The UK’s meat market could be flooded with cheaper produce as a result of a post-Brexit trade deal with the US, The Independent has reported in the beginning of February. If this happens, controversial products such as imported chlorinated chicken and beef with added hormones might make their way to British supermarket shelves.
Take chlorinated chicken in particular. Washing chicken in chlorine and other disinfectants to remove harmful bacteria has been banned by the European Union since 1997 over food safety concerns. This has stopped imports of US chicken meat, which is generally treated by this process. The BBC has commented in March last year that chlorine washing is not itself harmful but a concern exists that when it comes to meat, the practice allows poorer hygiene elsewhere in the production process. Conversely, chlorine-rinsed bagged salads are common in the UK as they are not found to pose the same threat.
Regardless of the level of awareness about these implications, we have found out that perceptions of chlorine-washed poultry is markedly negative. A split steer we ran in July last year showed a 15% difference in propensity to buy raw chicken as a result of the word ‘chlorinated’ added to the description:
A split-by-description steer is a blind test which shows a different description to each of two consumer subsets. In a situation where consumers are able to compare the descriptions side-by-side, the popularity of chlorinated chicken is likely to be even lower as attention is explicitly drawn to the issue. However, it is highly unlikely that a product would be labelled as chlorine washed, making it difficult for consumers to distinguish between a range of options. UK manufacturers could therefore look to find an effective way to communicate that their poultry is not processed using this method, so that they can successfully compete with cheaper imports.
To solve this problem, it is best to firstly understand what consumers are looking for when buying raw meat (including poultry). We ran a multi-answer steer to a nationally representative (NatRep) sample so that the figures are weighted and representative of all UK adults of working age (18-65). The graph below is a ranking of six factors based on the percentage of votes each has collected:
Two factors stand out with over 40% of votes, ‘free range’ and ‘no harmful bacteria’. Free range chicken comes at a price, which might discourage a large proportion of consumers from buying it. In 2017 Farmdrop reported that free range birds account for just 5% of UK chicken production and, at an average price of £9.50, are around three times the price of a standard chicken.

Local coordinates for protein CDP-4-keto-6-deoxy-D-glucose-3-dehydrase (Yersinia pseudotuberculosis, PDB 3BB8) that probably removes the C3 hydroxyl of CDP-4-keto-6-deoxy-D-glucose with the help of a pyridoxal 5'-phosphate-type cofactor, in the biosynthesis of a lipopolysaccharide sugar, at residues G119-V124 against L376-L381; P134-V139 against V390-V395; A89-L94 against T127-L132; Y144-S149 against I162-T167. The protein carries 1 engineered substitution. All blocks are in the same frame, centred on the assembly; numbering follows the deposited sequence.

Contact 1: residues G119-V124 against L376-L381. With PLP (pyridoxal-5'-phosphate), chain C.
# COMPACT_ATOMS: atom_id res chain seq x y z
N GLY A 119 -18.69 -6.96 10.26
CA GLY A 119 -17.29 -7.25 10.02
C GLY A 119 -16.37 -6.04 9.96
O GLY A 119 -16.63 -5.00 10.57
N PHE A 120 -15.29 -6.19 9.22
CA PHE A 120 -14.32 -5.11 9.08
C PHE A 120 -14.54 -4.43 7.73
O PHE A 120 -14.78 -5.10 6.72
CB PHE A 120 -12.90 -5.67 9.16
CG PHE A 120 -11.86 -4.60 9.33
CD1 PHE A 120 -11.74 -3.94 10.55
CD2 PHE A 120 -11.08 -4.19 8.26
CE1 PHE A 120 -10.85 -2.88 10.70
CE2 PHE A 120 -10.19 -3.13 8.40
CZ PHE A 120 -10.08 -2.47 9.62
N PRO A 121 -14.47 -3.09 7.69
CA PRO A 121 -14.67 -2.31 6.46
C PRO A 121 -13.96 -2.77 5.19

Even when opting for a cheaper product, however, many people will be worried about what they perceive as a direct negative impact on their health. Packaging text needs to be able to put such worries to rest. We ran a series of four split-by-description steers, which aim to measure unconscious choices rather than stated preferences. The method gives confidence in determining what will actually make a difference at point of purchase. The ranking below is sourced from comparing all results:
Consumers hold high expectations for UK produced food, as confirmed by the top three proposed descriptors. Red Tractor is the UK’s largest food standards scheme, described on its website as covering animal welfare, food safety, traceability and environmental protection. While it covers the messages of the remaining two top claims, a risk exists that consumers do not recognise or trust the Red Tractor mark. For this reason we ran three Vykert steers, which are designed to capture strength of feeling towards given issues.
A Vykert has a scale with 15 steps, each assigned a value from -7, through 0, to +7. Our three steers featured a picture of a packaged raw chicken, each accompanied by one of the proposed three tags. To interpret the results, we examined the medians, and the extremes within the scale, in this case, ‘likely’ and ‘unlikely’. We did so as the remaining values were lower and evenly spread across the scale – a sign for some variability in responses on an overall polarizing issue. The table below compares the three sets of results:
A successful claim has to have a low median score and a high value for ‘unlikely’, due to the way the question is formulated. While ‘traceable’ and ‘product of UK farming’ produced somewhat similar results, ‘Red Tractor’ stood out as more convincing.
Our research has shown that UK origin is important to consumers when it comes to meat products. However, simply stating that a product is traceable and local might not be as convincing as providing an on-pack proof for related certification. According to YouGov data, cited by a Red Tractor press release, food safety hasn’t been a significant concern for UK consumers for a while but due to the changing political and economic landscape, related worries appear to have resurfaced. Going forward, certification such as the Red Tractor label would work best in reassuring consumers and competing with imported produce.